Digital Commerce and the Next Frontier

At its Retail (R)Evolution event in April 2017, Pitney Bowes shared research revealing that 94% of global consumers made a domestic online purchase within the last year, nearly half made purchases monthly, and one-quarter made purchases weekly. Pitney Bowes also found that two-thirds of consumers have made a cross-border purchase in the last year. While digital commerce accounts for a relatively small portion of total global retail sales, its growth is outpacing that of traditional brick-and-mortar sales. Aite Group estimates that in Northern America alone, digital commerce sales will be US$715 billion by the year 2020, equating to 11% of total retail sales, and that represents a huge market for retailers to tackle.

Today’s savvy consumers can engage with retailers in a physical store, on a website or mobile app, over the phone, through a mail-order catalog, and even through social media. Each piece of the consumer’s experience with a retailer needs to be consistent and complementary, and above all, the experience needs to be personalized. In other words, successful retailers must be thinking omnichannel when defining the consumer experience and must be prepared to enable a personalized shopping experience based on a consumer’s clicks, interactions, and data. And as if omnichannel were not already a huge challenge, retailers are also faced with ever-escalating consumer expectations. Known as the “Amazon effect,” consumers expect retailers to know where they are, track what they have purchased, and make recommendations based on those purchases. Consumers also expect to receive their orders within a day or two at most, expect shipping to be free, expect taxes and duties to be waived, and are even coming to expect to make orders via voice-enabled devices such as Amazon Echo. The pace of change for retailers is relentless.

And then there’s cross-border commerce. Any retailer with an online presence needs to realize it is part of a global marketplace, and cross-border sales represent a huge potential for revenue. In 2011, WWE Inc.’s international sales were 11% of total sales, compared to 30% of total sales in 2016. Harrods also reported that in 2016, 50% of its total online sales were international. Global consumers have the same expectations for service as domestic consumers, and in addition, they expect to view product information in their native language and expect pricing to be presented in their native currency with no “gotchas” from unexpected fees on the back end. Whether domestic or global, consumers are demanding a frictionless shopping experience.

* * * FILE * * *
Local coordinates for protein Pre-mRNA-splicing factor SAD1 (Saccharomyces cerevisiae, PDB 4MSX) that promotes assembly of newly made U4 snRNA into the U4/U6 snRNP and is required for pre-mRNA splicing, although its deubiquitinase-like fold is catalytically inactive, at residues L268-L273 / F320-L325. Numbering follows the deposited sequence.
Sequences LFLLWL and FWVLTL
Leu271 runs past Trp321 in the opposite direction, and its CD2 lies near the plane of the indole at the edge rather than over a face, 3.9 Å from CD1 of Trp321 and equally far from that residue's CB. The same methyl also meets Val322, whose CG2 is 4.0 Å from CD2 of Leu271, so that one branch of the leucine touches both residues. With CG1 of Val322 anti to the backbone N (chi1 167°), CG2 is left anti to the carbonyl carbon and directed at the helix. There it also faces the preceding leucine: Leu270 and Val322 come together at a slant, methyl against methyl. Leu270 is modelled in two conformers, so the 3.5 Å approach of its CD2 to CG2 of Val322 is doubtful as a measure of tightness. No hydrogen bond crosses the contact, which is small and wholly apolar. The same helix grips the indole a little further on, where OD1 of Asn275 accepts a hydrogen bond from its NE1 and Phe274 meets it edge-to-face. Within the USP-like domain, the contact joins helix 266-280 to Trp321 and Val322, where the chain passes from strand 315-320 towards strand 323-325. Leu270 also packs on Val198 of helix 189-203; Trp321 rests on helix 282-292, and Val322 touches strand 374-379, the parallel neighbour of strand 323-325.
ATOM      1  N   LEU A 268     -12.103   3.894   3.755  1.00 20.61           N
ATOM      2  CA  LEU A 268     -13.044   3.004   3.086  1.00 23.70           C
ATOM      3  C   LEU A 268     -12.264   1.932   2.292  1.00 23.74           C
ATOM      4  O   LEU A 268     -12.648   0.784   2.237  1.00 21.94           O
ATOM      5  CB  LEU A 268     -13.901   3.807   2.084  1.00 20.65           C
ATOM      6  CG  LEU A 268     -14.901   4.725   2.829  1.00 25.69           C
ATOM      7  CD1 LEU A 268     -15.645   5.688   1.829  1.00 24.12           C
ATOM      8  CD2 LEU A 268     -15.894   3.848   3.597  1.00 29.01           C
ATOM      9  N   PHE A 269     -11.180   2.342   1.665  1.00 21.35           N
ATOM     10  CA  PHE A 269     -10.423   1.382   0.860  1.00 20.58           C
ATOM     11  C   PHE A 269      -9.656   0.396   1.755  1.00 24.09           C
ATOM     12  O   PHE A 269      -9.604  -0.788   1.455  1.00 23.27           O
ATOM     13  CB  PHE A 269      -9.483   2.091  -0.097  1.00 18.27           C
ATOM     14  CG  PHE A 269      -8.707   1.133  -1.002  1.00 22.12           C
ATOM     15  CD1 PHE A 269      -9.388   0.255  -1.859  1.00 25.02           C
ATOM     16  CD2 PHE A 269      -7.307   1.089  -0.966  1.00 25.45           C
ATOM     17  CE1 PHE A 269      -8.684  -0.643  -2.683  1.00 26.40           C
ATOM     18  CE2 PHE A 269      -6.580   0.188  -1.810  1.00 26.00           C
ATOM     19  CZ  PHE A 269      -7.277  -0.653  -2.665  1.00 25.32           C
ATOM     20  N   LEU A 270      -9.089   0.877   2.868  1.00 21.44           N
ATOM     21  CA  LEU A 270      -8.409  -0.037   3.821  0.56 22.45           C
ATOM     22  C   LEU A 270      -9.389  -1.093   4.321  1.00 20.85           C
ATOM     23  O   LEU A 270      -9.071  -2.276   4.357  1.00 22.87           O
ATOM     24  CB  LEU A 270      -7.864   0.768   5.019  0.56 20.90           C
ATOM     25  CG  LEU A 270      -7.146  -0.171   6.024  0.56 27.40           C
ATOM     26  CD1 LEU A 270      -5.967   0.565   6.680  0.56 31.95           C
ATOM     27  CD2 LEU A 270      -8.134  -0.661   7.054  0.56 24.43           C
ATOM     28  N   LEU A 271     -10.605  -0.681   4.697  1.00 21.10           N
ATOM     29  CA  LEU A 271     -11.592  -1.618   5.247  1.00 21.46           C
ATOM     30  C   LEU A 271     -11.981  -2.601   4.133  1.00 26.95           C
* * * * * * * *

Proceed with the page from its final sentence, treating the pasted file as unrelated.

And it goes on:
Given the myriad complexities, it’s nearly impossible for any retailer to go it alone. Retailers need to focus on delivering a superior product and need a partner to help solve the operational, logistical, and compliance-related challenges. Companies with a focus on helping retailers with digital commerce can bet they will see dramatic growth in their overall businesses in the coming years. Not only are payments disappearing into the plumbing of commerce, with a business-to-consumer example in Uber, but innovative companies are also taking a similar approach in business-to-business solutions.

Pitney Bowes is an example of one company that powers digital commerce, combines its expertise in shipping and payments, and provides big-data analytics to help retailers deliver an end-to-end omnichannel experience for its consumers. In the next frontier, retailers will be expanding digitally and globally, and will be looking for cost-effective end-to-end solutions to execute their business strategies. For a deeper understanding of the digital commerce market in Northern America, check out this report written by me and my colleague Thad Peterson. Also, be on the lookout for our upcoming report on the digital commerce market in Europe as well as my report analyzing vendors providing cross-border digital commerce payments capabilities, both of which will be published the second half of this year.

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